Snohomish Sheriff’s Office helps local kids
Photo by Marlene Pitocco
Remembering Martin Luther King, Jr. was especially memorable for the kids at Granite Falls Middle School this year.
Not only did they get to see images of King on a huge screen and learn more about the Nobel Peace Prize winner, but they were also treated to the words of special guest speaker, Snohomish County Sheriff John Lovick.
Lovick, who was born in the south, shared his childhood memories of growing up there and those of King.
“I will always remember exactly where I was when Dr. King was killed,” he said.
He also shared what he thinks King would tell the students if he were here today.
“First, he would tell you that you are the students of today and the leaders of tomorrow,” Lovick said. “You have to stay in school.”
He also told them to be honest and respectful to everyone.
“Respect starts with self-respect,” he told them.
Lovick also explained the 10 foot rule, mostly to the boys, telling them that if a lady is within 10 feet of a door, a gentleman should open it for her.
“Never give up,” he said. “These are difficult times in our economy right now, but never give up.”
Lovick also reminded them that hatred was frowned upon by Dr. King.
“If you harbor any hatred or bitterness in your heart for anyone, I believe Dr. King would tell you to lose the hatred,” he said.
One of the greatest things he learned from Martin Luther King was that love is necessary to keep this nation strong.
“Dr. King said we live in a nation founded on honor, respect and love and when you live in a nation founded on the principle of love to hate is too much of a burden for you to bear,” Lovick explained to the students.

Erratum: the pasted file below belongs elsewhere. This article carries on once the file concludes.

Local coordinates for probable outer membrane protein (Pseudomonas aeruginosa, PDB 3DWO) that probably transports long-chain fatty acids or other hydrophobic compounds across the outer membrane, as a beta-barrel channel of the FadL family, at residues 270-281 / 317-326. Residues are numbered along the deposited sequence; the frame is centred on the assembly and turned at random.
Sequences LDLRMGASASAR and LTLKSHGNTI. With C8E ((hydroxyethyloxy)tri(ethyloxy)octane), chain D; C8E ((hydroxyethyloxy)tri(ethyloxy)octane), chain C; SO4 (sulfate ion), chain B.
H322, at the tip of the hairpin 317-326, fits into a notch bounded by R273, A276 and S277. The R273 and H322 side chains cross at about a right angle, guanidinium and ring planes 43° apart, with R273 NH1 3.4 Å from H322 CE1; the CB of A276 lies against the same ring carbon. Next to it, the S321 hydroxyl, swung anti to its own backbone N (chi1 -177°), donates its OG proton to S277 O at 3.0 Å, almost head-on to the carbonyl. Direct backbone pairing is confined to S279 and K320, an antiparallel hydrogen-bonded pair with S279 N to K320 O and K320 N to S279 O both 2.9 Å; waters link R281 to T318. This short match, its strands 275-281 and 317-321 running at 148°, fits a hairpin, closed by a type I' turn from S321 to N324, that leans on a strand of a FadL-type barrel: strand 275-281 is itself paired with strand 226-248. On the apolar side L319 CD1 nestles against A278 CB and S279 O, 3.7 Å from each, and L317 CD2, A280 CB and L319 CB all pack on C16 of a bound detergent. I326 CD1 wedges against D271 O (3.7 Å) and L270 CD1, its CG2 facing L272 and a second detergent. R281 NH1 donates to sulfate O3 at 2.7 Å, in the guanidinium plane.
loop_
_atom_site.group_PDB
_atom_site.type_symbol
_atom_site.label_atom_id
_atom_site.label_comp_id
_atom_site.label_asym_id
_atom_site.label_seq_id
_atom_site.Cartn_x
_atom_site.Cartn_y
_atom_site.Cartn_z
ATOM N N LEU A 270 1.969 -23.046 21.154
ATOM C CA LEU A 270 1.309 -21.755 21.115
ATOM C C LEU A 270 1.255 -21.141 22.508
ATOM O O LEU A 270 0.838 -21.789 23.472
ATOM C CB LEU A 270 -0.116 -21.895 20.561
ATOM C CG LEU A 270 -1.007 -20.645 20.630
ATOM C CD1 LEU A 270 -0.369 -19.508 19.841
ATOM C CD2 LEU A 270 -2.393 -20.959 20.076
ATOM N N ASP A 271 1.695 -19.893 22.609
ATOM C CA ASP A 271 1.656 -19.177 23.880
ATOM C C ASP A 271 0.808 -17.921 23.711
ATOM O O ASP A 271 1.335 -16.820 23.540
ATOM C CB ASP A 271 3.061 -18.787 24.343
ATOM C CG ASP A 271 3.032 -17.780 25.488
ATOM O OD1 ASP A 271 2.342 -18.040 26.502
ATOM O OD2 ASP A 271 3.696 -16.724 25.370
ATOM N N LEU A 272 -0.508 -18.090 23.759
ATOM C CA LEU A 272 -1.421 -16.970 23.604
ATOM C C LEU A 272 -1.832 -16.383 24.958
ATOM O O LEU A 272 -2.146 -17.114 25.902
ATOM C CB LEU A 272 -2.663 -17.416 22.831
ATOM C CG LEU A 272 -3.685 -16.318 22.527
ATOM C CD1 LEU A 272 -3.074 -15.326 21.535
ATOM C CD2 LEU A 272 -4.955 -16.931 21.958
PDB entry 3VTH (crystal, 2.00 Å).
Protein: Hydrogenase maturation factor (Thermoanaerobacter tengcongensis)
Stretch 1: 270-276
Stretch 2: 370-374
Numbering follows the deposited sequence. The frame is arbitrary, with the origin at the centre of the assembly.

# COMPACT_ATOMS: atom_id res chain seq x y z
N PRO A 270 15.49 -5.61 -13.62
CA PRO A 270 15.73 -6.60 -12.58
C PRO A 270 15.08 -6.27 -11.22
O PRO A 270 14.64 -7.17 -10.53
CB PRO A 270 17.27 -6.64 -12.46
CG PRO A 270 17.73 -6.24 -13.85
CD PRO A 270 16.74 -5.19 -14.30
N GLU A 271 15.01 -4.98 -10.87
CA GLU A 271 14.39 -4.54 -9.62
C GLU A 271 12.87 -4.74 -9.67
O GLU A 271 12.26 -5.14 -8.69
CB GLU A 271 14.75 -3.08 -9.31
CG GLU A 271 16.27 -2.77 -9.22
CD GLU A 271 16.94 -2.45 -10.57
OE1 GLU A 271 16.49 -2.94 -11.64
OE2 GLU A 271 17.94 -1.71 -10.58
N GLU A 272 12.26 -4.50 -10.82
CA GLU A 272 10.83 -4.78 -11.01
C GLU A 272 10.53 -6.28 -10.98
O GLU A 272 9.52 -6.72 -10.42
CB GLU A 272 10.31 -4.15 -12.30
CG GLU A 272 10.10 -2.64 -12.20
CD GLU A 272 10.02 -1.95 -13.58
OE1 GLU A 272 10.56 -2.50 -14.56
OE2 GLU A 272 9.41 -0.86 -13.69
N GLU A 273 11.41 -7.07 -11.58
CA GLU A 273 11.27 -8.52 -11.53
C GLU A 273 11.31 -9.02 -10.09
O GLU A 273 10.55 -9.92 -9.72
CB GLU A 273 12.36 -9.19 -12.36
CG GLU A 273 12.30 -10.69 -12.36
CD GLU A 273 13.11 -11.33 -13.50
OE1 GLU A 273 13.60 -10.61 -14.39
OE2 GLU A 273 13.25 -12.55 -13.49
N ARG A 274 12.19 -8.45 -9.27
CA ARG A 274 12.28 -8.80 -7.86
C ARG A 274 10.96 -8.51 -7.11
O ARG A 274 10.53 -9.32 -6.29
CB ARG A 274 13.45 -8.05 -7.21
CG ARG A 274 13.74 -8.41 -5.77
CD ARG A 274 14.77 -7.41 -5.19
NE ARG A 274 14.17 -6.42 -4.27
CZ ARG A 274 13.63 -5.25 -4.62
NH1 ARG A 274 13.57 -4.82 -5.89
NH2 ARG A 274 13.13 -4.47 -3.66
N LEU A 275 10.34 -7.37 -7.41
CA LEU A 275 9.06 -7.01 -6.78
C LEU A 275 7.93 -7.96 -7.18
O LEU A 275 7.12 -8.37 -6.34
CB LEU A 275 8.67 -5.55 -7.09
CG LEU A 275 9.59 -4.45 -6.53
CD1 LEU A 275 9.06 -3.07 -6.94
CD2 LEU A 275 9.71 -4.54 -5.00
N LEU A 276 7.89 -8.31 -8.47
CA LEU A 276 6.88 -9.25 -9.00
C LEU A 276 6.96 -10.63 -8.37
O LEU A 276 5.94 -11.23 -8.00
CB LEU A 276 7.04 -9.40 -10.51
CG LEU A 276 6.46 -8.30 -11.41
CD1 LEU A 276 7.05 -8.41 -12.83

Lovick and all of those at the Snohomish County Sheriff’s office were great examples of the teachings of King that day.
They walked into the GFMS gymnasium with boxes and boxes of food that they had collected over the last month, which will go to support the Granite Falls Middle School Backpack Program.
This program helps feed the school’s homeless and families who live in poverty. It is run by teacher volunteers who fill the backpacks on Fridays with nutritious food for students whose primary meals are those they receive at school during the week—meals they cannot get on the weekends or during vacations.
Photo by Marlene Pitocco
The program also collects donated clothing and toiletry items for any students who don’t have running water at home and use the school locker room showers before class in the morning.
Lovick also brought with him a check for $5,020 to go towards the program.
“There is no shame in not having, the shame is in not reaching out to help others,” Lovick told the children.
The teachers and students who organized the fundraising for the backpack program were excited to see the abundance of food and cash that the Sheriff’s office brought.
“There are 42 homeless kids in Granite Falls and that’s pretty bad,” student Taggert Myhre said. “We were astonished.”